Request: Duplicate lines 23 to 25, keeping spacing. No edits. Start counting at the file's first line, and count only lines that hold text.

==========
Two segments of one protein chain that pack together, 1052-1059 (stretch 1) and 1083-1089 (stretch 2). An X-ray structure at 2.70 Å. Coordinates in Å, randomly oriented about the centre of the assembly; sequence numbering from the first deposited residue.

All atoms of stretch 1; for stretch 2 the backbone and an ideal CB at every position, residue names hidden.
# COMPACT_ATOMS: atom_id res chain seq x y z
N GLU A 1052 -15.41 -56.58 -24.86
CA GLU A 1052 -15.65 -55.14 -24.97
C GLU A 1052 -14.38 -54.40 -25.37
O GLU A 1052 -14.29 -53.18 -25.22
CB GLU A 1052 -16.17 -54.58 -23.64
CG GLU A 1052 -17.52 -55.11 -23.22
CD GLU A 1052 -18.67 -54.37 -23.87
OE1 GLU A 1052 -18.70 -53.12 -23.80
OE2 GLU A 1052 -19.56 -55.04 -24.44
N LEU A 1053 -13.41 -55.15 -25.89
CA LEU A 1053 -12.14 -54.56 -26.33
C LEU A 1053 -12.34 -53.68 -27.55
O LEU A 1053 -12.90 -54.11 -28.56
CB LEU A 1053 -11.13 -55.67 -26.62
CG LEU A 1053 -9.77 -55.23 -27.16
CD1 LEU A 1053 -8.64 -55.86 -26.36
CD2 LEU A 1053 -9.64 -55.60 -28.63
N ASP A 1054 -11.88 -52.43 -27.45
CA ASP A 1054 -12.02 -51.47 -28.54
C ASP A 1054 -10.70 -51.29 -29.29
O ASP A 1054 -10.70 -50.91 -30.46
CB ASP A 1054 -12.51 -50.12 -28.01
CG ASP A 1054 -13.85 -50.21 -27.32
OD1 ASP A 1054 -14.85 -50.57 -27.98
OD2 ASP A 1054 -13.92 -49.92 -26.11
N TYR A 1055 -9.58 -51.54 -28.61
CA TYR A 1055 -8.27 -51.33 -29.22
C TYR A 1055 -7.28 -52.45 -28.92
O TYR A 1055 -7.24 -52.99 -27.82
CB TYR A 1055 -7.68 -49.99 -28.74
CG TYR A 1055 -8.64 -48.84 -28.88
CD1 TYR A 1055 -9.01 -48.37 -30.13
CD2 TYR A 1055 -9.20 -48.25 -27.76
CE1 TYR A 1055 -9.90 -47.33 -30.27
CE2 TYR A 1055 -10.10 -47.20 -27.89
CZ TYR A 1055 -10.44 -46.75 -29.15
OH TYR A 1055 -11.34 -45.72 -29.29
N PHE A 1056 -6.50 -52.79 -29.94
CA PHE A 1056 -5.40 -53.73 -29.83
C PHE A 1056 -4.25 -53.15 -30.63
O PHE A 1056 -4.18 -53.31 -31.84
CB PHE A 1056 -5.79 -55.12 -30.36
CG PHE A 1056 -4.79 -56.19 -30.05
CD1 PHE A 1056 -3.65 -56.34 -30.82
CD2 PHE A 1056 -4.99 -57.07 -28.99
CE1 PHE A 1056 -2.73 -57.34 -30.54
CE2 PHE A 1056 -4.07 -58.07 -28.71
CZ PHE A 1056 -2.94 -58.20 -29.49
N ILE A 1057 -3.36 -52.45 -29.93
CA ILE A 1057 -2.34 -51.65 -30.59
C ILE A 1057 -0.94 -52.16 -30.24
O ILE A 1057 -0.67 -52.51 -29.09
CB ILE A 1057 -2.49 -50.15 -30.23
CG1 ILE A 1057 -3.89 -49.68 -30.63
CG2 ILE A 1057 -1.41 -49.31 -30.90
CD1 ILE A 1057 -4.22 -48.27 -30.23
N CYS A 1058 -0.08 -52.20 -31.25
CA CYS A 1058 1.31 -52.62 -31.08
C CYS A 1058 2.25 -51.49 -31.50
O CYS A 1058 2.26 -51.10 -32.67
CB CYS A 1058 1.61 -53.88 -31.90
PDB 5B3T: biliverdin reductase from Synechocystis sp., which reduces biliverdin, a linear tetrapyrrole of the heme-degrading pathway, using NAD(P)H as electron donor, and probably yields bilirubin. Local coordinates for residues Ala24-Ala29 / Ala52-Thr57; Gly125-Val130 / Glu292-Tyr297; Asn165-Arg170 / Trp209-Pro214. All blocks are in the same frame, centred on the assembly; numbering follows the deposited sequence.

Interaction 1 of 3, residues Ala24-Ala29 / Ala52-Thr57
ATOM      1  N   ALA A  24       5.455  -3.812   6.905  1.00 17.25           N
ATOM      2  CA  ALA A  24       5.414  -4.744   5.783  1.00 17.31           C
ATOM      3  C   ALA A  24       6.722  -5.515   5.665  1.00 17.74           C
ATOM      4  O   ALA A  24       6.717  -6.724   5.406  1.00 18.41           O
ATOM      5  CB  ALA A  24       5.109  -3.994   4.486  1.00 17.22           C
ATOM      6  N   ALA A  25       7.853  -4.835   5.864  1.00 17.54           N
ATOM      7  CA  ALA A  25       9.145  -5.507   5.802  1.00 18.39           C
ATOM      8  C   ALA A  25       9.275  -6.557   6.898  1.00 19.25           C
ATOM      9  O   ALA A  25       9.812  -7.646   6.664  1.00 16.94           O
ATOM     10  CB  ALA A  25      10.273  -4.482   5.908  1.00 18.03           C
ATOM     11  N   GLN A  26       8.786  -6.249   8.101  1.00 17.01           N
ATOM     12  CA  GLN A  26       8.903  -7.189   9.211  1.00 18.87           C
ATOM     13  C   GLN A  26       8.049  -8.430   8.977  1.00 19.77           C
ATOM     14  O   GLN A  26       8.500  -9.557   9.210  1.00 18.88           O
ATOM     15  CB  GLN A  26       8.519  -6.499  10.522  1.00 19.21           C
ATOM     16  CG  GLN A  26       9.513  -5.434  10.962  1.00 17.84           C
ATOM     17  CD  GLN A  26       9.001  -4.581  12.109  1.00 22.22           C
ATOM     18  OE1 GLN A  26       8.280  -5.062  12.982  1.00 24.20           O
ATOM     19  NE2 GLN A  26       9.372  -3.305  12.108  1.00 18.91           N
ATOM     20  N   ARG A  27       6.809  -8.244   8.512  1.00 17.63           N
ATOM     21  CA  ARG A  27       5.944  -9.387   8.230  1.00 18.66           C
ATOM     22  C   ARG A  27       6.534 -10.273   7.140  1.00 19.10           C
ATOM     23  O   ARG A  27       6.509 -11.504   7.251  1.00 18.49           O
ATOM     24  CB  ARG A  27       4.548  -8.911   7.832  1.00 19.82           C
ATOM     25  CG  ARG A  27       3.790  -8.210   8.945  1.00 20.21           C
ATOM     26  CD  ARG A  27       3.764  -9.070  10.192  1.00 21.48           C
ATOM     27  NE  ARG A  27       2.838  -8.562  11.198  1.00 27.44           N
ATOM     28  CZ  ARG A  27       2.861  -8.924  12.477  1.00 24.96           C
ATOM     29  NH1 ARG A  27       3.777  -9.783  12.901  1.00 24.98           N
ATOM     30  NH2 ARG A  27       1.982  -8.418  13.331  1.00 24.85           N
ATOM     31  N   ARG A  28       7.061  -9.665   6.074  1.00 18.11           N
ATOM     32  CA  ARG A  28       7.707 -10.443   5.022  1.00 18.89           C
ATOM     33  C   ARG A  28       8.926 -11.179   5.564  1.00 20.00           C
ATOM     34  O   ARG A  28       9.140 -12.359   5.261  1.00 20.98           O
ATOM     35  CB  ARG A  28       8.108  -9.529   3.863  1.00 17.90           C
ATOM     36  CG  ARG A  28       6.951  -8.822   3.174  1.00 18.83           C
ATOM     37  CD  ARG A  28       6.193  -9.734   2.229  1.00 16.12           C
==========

C ASP A 1054 -10.70 -51.29 -29.29
O ASP A 1054 -10.70 -50.91 -30.46
CB ASP A 1054 -12.51 -50.12 -28.01